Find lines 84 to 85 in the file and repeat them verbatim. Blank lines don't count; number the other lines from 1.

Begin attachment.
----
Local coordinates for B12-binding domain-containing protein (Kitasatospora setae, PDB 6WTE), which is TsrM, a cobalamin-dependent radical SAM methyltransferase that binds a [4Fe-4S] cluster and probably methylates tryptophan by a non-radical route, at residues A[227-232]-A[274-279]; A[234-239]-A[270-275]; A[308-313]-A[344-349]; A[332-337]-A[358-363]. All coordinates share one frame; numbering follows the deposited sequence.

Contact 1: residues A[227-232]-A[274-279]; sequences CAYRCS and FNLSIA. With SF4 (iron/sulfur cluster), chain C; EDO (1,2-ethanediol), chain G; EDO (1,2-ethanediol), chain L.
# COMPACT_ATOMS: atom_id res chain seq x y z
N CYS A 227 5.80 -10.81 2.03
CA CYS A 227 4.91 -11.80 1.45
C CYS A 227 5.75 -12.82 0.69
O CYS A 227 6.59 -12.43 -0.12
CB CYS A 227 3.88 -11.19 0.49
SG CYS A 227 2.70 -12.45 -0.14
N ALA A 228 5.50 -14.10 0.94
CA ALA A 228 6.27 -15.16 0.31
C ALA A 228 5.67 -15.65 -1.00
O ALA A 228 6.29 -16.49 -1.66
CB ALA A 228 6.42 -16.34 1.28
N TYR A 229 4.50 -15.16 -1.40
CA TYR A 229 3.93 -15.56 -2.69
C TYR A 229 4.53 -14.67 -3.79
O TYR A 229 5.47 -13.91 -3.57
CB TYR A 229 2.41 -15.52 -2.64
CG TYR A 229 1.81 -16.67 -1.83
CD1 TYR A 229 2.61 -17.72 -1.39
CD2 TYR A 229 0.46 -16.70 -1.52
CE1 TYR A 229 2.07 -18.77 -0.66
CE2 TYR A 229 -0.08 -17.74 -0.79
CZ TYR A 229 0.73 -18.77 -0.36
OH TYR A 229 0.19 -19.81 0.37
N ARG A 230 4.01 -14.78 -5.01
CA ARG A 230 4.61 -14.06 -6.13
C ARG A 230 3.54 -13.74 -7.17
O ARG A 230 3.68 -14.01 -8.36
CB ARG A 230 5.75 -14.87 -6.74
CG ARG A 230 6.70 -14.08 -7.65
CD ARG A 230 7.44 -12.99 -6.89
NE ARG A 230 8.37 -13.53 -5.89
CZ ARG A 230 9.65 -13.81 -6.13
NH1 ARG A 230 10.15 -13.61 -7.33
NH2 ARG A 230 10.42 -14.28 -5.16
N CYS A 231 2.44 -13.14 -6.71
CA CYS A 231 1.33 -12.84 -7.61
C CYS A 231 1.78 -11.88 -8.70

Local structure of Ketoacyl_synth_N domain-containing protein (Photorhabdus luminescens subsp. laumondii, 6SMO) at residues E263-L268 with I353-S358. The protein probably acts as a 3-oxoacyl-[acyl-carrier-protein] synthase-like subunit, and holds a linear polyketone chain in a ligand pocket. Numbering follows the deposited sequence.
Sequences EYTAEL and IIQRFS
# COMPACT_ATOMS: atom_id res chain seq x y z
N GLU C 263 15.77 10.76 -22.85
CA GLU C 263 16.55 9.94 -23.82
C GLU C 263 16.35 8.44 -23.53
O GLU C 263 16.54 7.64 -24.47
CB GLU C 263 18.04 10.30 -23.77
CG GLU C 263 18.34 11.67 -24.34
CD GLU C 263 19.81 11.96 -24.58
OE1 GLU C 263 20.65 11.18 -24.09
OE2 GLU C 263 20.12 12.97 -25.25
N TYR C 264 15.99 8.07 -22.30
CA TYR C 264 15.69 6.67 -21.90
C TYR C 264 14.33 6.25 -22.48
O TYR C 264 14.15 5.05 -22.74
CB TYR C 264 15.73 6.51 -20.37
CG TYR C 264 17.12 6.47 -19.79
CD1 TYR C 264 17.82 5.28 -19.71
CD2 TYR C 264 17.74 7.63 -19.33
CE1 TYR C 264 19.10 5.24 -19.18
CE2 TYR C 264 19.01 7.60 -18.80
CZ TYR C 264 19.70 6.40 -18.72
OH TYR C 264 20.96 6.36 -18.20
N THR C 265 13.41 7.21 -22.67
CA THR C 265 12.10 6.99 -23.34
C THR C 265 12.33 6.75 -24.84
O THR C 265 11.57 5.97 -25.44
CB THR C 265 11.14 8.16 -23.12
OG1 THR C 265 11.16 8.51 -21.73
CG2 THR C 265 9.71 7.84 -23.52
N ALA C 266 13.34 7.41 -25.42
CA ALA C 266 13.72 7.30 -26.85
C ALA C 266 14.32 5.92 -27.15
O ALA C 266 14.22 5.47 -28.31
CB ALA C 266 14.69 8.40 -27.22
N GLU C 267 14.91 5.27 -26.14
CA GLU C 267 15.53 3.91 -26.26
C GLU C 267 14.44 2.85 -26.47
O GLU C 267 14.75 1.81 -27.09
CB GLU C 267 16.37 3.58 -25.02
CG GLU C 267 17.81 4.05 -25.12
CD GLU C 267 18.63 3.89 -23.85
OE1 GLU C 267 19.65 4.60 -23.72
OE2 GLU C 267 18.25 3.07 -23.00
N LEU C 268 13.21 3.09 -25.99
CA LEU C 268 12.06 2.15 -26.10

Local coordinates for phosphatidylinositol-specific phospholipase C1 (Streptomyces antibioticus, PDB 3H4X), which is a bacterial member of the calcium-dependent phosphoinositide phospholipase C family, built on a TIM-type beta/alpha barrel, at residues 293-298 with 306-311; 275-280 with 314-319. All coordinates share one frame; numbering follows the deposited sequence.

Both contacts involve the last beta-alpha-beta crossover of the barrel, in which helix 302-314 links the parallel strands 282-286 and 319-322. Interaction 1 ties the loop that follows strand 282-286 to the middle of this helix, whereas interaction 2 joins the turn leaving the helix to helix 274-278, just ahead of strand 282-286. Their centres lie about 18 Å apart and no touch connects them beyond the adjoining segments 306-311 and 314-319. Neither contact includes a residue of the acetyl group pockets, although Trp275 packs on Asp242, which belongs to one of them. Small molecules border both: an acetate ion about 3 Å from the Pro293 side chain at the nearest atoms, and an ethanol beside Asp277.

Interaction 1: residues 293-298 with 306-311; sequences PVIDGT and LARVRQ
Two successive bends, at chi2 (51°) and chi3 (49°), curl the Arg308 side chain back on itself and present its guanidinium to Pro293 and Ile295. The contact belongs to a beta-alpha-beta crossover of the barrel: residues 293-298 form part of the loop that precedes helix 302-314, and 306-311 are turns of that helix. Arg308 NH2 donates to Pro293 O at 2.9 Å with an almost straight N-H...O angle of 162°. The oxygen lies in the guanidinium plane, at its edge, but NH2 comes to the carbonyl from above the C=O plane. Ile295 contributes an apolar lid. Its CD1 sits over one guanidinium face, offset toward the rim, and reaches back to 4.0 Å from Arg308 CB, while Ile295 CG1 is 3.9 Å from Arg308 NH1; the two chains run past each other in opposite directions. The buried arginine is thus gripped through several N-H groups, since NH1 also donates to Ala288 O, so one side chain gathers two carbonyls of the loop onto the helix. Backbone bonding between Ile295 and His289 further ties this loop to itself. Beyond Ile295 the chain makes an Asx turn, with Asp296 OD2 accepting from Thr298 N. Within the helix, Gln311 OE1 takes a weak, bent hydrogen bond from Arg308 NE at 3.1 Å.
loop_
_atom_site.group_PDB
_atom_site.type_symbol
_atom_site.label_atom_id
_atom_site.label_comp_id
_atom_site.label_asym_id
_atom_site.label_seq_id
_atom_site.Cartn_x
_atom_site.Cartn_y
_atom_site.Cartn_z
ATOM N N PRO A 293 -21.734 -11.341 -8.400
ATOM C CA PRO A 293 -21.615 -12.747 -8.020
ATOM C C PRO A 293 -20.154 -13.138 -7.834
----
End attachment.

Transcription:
OE1 GLU C 267 19.65 4.60 -23.72
OE2 GLU C 267 18.25 3.07 -23.00